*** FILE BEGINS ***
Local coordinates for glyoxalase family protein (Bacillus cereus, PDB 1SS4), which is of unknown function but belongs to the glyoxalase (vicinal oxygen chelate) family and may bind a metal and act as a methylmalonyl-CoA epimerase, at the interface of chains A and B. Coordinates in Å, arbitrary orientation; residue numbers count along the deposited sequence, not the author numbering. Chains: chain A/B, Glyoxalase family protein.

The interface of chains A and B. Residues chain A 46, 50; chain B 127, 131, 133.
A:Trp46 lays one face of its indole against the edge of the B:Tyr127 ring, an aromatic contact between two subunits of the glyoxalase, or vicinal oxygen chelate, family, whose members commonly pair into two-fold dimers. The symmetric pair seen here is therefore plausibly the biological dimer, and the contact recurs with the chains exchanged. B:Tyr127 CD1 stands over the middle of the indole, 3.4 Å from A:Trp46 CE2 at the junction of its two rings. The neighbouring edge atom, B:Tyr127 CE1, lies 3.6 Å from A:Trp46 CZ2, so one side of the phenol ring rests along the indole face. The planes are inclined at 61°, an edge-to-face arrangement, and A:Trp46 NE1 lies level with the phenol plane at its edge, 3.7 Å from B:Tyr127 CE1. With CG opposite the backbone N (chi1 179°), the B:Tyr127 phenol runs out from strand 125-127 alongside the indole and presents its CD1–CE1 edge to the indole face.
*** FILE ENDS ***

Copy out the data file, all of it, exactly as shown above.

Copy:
Local coordinates for glyoxalase family protein (Bacillus cereus, PDB 1SS4), which is of unknown function but belongs to the glyoxalase (vicinal oxygen chelate) family and may bind a metal and act as a methylmalonyl-CoA epimerase, at the interface of chains A and B. Coordinates in Å, arbitrary orientation; residue numbers count along the deposited sequence, not the author numbering. Chains: chain A/B, Glyoxalase family protein.

The interface of chains A and B. Residues chain A 46, 50; chain B 127, 131, 133.
A:Trp46 lays one face of its indole against the edge of the B:Tyr127 ring, an aromatic contact between two subunits of the glyoxalase, or vicinal oxygen chelate, family, whose members commonly pair into two-fold dimers. The symmetric pair seen here is therefore plausibly the biological dimer, and the contact recurs with the chains exchanged. B:Tyr127 CD1 stands over the middle of the indole, 3.4 Å from A:Trp46 CE2 at the junction of its two rings. The neighbouring edge atom, B:Tyr127 CE1, lies 3.6 Å from A:Trp46 CZ2, so one side of the phenol ring rests along the indole face. The planes are inclined at 61°, an edge-to-face arrangement, and A:Trp46 NE1 lies level with the phenol plane at its edge, 3.7 Å from B:Tyr127 CE1. With CG opposite the backbone N (chi1 179°), the B:Tyr127 phenol runs out from strand 125-127 alongside the indole and presents its CD1–CE1 edge to the indole face.